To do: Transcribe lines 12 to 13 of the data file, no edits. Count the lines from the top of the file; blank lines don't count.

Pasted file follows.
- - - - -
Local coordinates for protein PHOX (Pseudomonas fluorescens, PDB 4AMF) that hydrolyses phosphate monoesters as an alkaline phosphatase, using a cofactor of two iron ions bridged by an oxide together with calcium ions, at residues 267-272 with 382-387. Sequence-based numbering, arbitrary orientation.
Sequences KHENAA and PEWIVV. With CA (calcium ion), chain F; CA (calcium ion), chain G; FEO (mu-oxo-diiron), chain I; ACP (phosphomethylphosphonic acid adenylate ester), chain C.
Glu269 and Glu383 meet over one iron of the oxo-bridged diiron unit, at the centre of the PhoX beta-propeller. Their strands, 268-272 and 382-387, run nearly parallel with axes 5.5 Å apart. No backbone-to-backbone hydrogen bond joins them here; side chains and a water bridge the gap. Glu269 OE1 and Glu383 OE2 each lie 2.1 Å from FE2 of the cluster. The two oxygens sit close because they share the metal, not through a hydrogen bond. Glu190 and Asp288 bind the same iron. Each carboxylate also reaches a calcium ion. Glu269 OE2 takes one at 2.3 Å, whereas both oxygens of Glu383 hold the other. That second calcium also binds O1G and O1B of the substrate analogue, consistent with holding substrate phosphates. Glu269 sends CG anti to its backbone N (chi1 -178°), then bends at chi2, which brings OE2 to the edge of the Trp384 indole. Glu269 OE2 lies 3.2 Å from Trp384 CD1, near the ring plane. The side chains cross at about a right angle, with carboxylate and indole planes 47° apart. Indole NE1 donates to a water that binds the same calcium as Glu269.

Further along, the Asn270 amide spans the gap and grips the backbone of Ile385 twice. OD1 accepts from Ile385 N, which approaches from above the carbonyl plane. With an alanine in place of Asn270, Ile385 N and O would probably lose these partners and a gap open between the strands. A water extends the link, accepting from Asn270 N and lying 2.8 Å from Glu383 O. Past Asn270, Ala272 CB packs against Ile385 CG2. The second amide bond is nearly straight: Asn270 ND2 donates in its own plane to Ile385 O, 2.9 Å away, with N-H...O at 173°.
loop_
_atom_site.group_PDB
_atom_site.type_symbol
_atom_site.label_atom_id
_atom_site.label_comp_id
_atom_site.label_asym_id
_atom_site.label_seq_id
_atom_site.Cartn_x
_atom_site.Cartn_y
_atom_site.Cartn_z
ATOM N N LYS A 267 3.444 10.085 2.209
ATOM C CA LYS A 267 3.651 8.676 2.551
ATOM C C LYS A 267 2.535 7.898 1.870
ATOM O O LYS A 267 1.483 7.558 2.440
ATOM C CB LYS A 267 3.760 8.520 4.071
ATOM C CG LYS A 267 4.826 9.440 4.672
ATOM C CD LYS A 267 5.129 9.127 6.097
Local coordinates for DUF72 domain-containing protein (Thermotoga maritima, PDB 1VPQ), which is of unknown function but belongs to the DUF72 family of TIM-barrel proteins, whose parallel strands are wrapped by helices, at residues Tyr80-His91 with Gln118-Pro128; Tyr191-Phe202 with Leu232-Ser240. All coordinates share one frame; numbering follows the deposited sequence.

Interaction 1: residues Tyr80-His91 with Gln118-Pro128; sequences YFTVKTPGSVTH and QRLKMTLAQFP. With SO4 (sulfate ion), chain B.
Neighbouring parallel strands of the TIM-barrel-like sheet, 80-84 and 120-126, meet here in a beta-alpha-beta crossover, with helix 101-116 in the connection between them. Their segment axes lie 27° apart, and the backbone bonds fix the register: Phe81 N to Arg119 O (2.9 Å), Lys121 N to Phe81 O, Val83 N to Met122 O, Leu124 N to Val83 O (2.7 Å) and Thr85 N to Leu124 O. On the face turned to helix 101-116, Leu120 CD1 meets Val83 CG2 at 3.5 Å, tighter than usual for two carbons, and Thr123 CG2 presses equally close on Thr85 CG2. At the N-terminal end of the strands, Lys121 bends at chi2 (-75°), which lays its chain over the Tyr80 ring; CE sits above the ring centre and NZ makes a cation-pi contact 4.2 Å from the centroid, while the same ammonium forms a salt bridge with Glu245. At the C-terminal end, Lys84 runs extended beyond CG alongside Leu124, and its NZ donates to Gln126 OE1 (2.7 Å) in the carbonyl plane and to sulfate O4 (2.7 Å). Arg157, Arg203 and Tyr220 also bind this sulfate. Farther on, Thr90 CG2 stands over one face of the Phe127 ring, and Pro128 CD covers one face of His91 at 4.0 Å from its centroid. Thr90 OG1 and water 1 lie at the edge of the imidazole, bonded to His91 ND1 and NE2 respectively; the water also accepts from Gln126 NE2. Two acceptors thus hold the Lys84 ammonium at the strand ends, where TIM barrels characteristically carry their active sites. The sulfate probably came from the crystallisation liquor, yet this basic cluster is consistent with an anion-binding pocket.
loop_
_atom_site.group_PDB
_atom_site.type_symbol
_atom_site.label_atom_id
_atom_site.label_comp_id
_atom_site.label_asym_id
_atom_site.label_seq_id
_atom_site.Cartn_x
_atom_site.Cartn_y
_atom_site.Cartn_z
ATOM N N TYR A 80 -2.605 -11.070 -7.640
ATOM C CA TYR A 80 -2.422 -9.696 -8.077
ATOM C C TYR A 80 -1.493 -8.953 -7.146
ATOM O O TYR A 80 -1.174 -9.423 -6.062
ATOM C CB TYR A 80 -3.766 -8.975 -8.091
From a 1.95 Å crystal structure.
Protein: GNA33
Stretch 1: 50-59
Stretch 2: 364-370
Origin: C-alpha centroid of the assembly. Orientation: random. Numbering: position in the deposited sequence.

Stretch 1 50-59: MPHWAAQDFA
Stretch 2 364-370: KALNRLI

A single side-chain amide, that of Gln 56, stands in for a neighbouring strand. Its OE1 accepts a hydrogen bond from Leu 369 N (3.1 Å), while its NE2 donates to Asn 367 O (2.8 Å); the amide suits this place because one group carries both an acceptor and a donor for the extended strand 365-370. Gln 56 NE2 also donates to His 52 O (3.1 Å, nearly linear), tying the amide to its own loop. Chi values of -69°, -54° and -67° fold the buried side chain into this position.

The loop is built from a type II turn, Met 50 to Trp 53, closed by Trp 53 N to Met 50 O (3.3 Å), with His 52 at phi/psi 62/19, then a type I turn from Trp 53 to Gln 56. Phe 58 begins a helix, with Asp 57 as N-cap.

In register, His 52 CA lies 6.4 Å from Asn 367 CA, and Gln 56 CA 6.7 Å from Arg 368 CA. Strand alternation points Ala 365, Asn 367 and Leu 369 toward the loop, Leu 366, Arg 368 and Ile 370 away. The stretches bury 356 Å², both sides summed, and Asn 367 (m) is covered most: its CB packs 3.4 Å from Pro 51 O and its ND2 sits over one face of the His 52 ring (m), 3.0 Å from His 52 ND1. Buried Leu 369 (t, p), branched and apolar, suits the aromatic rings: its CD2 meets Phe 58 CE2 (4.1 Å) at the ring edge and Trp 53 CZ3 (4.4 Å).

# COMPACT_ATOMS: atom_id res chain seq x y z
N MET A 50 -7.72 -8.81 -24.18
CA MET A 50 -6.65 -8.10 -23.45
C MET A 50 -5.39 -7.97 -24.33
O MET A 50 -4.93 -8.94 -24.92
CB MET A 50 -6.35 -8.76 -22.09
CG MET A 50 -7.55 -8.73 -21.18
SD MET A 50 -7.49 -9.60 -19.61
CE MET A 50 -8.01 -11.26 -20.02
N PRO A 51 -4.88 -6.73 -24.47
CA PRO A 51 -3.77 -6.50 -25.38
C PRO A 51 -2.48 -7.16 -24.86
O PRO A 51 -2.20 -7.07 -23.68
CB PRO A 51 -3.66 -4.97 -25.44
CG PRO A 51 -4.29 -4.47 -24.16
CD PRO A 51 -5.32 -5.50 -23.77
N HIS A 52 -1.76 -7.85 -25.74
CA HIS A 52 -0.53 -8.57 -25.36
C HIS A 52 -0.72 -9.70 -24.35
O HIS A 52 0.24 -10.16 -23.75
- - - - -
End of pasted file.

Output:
_atom_site.Cartn_x
_atom_site.Cartn_y